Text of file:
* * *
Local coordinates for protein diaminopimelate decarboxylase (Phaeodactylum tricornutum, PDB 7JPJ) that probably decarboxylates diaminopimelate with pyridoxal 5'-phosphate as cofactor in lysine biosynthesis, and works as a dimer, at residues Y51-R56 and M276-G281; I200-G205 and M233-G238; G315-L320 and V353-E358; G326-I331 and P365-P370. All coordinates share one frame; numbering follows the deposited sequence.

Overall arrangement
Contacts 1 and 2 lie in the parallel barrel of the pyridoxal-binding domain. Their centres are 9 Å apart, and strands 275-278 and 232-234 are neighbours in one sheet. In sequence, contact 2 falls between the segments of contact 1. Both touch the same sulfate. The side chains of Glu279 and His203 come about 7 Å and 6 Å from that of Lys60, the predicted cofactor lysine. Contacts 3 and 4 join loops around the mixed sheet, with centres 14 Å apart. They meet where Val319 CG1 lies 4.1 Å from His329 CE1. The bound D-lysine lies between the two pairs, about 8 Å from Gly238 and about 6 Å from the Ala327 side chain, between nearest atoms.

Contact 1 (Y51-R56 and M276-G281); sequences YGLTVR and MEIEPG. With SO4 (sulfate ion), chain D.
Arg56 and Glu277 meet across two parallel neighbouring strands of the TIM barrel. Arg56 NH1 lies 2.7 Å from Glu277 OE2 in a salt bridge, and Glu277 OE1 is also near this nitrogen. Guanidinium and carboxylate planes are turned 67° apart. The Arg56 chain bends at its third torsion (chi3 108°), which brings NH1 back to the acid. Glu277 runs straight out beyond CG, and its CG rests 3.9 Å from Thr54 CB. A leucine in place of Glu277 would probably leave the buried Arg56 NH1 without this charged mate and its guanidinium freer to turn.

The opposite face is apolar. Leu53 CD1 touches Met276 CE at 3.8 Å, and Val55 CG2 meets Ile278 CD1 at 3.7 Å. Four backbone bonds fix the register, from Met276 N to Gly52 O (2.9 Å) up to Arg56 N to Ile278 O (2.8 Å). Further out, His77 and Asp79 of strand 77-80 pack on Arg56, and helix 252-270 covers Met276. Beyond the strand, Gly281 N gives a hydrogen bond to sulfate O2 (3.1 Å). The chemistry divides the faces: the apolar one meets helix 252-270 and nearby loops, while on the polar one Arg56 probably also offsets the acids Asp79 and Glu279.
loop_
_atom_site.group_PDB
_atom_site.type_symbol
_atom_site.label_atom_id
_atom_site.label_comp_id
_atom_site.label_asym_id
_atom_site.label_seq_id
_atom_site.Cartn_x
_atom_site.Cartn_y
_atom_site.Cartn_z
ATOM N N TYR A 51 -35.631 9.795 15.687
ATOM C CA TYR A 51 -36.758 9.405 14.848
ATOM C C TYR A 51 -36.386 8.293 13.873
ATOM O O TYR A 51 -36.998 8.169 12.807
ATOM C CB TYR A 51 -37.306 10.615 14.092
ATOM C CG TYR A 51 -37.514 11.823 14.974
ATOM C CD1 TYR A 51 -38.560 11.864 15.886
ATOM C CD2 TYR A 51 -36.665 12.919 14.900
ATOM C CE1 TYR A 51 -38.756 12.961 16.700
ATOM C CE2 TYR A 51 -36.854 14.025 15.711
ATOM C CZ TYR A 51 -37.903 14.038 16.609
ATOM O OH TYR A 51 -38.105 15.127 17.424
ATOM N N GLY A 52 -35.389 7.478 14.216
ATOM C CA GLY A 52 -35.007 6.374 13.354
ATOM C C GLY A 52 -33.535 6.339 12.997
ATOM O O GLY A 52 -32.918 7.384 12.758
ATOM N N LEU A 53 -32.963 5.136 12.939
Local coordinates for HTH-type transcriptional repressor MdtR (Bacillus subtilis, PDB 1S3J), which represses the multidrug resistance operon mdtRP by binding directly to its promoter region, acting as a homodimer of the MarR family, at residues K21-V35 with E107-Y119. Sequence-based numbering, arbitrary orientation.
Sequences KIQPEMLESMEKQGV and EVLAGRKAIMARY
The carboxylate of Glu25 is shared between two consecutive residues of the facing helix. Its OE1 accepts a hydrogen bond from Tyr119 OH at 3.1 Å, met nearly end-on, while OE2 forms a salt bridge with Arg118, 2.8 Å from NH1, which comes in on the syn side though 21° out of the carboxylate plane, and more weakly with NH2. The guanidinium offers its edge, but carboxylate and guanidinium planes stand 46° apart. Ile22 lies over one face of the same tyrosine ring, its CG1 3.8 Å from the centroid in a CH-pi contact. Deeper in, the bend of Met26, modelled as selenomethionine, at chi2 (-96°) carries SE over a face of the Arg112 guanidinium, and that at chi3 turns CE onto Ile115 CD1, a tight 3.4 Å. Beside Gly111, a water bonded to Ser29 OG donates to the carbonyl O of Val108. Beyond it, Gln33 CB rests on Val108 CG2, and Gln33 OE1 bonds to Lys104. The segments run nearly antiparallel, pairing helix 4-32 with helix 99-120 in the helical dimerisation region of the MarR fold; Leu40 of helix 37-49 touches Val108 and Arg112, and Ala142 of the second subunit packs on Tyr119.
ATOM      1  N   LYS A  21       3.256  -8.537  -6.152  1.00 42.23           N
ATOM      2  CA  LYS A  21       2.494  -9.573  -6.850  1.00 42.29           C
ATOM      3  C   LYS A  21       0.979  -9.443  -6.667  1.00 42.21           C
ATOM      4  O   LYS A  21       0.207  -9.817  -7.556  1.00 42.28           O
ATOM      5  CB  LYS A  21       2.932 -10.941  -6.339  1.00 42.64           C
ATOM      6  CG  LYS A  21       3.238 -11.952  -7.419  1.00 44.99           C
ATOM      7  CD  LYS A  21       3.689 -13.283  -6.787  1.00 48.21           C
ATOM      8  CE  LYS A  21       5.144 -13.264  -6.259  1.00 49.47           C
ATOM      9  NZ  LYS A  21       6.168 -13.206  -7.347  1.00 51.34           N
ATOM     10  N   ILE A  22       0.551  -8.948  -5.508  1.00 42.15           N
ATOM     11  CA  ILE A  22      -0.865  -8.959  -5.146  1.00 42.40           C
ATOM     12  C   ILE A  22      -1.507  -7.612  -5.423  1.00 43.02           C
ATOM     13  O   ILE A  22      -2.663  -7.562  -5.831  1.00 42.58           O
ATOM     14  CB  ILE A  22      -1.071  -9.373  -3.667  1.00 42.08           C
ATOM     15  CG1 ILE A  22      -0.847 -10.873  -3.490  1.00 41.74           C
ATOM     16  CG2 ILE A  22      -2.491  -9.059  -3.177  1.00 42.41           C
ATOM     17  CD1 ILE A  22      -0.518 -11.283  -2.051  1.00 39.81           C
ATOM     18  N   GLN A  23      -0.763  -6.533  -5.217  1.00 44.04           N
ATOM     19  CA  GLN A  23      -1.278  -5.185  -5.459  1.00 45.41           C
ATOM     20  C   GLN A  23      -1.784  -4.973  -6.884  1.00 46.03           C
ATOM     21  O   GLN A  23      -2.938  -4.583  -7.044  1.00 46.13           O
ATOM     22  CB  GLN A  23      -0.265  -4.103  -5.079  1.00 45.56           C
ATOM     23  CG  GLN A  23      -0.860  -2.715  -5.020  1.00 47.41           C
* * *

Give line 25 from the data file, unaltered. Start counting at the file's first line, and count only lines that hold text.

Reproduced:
ATOM C CE1 TYR A 51 -38.756 12.961 16.700